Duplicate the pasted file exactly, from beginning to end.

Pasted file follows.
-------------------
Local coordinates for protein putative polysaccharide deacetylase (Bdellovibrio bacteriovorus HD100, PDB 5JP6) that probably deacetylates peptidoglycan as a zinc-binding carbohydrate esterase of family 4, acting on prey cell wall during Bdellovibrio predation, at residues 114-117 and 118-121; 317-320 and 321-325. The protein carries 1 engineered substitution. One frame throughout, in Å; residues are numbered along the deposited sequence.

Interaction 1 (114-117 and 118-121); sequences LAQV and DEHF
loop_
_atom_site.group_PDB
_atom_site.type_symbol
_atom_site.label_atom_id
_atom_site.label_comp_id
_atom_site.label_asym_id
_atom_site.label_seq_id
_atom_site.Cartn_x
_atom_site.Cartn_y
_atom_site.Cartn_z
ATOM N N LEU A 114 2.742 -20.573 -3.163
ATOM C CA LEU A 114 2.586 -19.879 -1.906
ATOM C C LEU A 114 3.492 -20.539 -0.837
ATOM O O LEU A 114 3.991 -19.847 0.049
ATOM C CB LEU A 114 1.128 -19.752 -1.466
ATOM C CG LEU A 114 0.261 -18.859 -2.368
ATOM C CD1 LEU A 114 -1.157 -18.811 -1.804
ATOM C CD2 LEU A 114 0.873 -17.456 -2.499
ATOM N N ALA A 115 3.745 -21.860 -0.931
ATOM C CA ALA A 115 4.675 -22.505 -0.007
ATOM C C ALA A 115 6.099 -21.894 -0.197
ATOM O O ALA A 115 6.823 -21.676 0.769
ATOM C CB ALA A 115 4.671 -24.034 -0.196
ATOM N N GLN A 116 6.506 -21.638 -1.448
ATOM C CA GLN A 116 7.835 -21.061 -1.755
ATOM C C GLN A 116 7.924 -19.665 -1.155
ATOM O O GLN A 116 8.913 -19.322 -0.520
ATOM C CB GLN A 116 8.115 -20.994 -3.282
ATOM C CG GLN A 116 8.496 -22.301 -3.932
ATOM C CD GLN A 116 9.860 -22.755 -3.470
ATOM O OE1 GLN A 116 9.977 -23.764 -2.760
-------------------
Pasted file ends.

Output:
Local coordinates for protein putative polysaccharide deacetylase (Bdellovibrio bacteriovorus HD100, PDB 5JP6) that probably deacetylates peptidoglycan as a zinc-binding carbohydrate esterase of family 4, acting on prey cell wall during Bdellovibrio predation, at residues 114-117 and 118-121; 317-320 and 321-325. The protein carries 1 engineered substitution. One frame throughout, in Å; residues are numbered along the deposited sequence.

Interaction 1 (114-117 and 118-121); sequences LAQV and DEHF
loop_
_atom_site.group_PDB
_atom_site.type_symbol
_atom_site.label_atom_id
_atom_site.label_comp_id
_atom_site.label_asym_id
_atom_site.label_seq_id
_atom_site.Cartn_x
_atom_site.Cartn_y
_atom_site.Cartn_z
ATOM N N LEU A 114 2.742 -20.573 -3.163
ATOM C CA LEU A 114 2.586 -19.879 -1.906
ATOM C C LEU A 114 3.492 -20.539 -0.837
ATOM O O LEU A 114 3.991 -19.847 0.049
ATOM C CB LEU A 114 1.128 -19.752 -1.466
ATOM C CG LEU A 114 0.261 -18.859 -2.368
ATOM C CD1 LEU A 114 -1.157 -18.811 -1.804
ATOM C CD2 LEU A 114 0.873 -17.456 -2.499
ATOM N N ALA A 115 3.745 -21.860 -0.931
ATOM C CA ALA A 115 4.675 -22.505 -0.007
ATOM C C ALA A 115 6.099 -21.894 -0.197
ATOM O O ALA A 115 6.823 -21.676 0.769
ATOM C CB ALA A 115 4.671 -24.034 -0.196
ATOM N N GLN A 116 6.506 -21.638 -1.448
ATOM C CA GLN A 116 7.835 -21.061 -1.755
ATOM C C GLN A 116 7.924 -19.665 -1.155
ATOM O O GLN A 116 8.913 -19.322 -0.520
ATOM C CB GLN A 116 8.115 -20.994 -3.282
ATOM C CG GLN A 116 8.496 -22.301 -3.932
ATOM C CD GLN A 116 9.860 -22.755 -3.470
ATOM O OE1 GLN A 116 9.977 -23.764 -2.760